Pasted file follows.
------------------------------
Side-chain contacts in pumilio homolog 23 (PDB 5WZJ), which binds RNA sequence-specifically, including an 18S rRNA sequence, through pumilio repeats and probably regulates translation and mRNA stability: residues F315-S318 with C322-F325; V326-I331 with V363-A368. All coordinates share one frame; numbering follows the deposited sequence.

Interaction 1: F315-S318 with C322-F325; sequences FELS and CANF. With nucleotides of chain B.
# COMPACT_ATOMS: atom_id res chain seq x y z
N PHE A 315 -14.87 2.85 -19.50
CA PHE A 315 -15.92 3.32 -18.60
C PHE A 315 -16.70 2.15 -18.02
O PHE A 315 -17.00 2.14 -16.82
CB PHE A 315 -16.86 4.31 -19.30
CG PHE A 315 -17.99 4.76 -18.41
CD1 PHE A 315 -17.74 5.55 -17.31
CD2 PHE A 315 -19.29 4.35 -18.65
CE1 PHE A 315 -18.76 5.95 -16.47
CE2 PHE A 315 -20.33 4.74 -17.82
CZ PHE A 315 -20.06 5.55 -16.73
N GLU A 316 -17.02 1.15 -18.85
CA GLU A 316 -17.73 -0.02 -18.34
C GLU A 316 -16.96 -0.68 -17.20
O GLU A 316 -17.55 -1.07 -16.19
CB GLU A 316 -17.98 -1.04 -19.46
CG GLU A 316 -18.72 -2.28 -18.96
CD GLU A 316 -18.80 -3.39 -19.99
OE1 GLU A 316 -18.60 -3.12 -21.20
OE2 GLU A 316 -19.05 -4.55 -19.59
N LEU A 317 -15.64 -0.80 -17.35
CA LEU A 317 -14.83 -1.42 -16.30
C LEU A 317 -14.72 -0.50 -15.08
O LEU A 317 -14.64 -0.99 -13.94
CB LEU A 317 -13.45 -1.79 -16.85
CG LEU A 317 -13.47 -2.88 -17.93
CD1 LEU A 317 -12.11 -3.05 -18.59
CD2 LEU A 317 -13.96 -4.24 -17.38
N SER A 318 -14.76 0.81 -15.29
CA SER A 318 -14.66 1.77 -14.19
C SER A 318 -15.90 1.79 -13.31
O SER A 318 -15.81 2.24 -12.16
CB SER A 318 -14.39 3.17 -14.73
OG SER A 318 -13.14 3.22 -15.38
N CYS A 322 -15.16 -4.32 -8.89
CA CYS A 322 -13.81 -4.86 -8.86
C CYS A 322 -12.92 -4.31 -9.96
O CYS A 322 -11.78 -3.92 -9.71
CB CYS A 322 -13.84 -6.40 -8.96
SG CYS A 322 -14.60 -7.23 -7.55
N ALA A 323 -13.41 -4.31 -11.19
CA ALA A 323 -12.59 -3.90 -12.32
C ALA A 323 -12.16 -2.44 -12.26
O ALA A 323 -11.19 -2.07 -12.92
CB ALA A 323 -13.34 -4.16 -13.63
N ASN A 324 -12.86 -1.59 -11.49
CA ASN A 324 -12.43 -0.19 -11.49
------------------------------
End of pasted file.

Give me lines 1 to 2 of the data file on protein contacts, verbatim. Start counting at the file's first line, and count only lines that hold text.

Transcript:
Side-chain contacts in pumilio homolog 23 (PDB 5WZJ), which binds RNA sequence-specifically, including an 18S rRNA sequence, through pumilio repeats and probably regulates translation and mRNA stability: residues F315-S318 with C322-F325; V326-I331 with V363-A368. All coordinates share one frame; numbering follows the deposited sequence.

Interaction 1: F315-S318 with C322-F325; sequences FELS and CANF. With nucleotides of chain B.